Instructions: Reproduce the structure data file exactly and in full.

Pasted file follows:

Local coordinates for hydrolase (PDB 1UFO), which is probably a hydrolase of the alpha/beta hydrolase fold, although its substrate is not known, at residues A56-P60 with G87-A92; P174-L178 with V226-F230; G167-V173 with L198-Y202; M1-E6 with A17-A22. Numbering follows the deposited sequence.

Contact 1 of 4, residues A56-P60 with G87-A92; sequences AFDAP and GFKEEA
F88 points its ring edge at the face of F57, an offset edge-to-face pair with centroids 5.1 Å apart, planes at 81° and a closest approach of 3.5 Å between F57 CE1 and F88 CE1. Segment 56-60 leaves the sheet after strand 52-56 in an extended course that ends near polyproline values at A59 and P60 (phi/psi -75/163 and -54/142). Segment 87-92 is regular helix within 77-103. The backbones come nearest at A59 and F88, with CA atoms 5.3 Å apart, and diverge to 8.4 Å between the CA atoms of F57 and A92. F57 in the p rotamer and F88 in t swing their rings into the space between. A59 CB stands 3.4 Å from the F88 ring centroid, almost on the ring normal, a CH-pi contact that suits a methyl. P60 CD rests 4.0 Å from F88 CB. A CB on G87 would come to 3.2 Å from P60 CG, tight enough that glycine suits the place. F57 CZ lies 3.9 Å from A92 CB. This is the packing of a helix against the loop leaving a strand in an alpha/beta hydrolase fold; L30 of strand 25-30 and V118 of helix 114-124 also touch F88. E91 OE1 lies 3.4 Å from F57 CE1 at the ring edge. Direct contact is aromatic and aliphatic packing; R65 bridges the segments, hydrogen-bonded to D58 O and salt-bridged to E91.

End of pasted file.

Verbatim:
Local coordinates for hydrolase (PDB 1UFO), which is probably a hydrolase of the alpha/beta hydrolase fold, although its substrate is not known, at residues A56-P60 with G87-A92; P174-L178 with V226-F230; G167-V173 with L198-Y202; M1-E6 with A17-A22. Numbering follows the deposited sequence.

Contact 1 of 4, residues A56-P60 with G87-A92; sequences AFDAP and GFKEEA
F88 points its ring edge at the face of F57, an offset edge-to-face pair with centroids 5.1 Å apart, planes at 81° and a closest approach of 3.5 Å between F57 CE1 and F88 CE1. Segment 56-60 leaves the sheet after strand 52-56 in an extended course that ends near polyproline values at A59 and P60 (phi/psi -75/163 and -54/142). Segment 87-92 is regular helix within 77-103. The backbones come nearest at A59 and F88, with CA atoms 5.3 Å apart, and diverge to 8.4 Å between the CA atoms of F57 and A92. F57 in the p rotamer and F88 in t swing their rings into the space between. A59 CB stands 3.4 Å from the F88 ring centroid, almost on the ring normal, a CH-pi contact that suits a methyl. P60 CD rests 4.0 Å from F88 CB. A CB on G87 would come to 3.2 Å from P60 CG, tight enough that glycine suits the place. F57 CZ lies 3.9 Å from A92 CB. This is the packing of a helix against the loop leaving a strand in an alpha/beta hydrolase fold; L30 of strand 25-30 and V118 of helix 114-124 also touch F88. E91 OE1 lies 3.4 Å from F57 CE1 at the ring edge. Direct contact is aromatic and aliphatic packing; R65 bridges the segments, hydrogen-bonded to D58 O and salt-bridged to E91.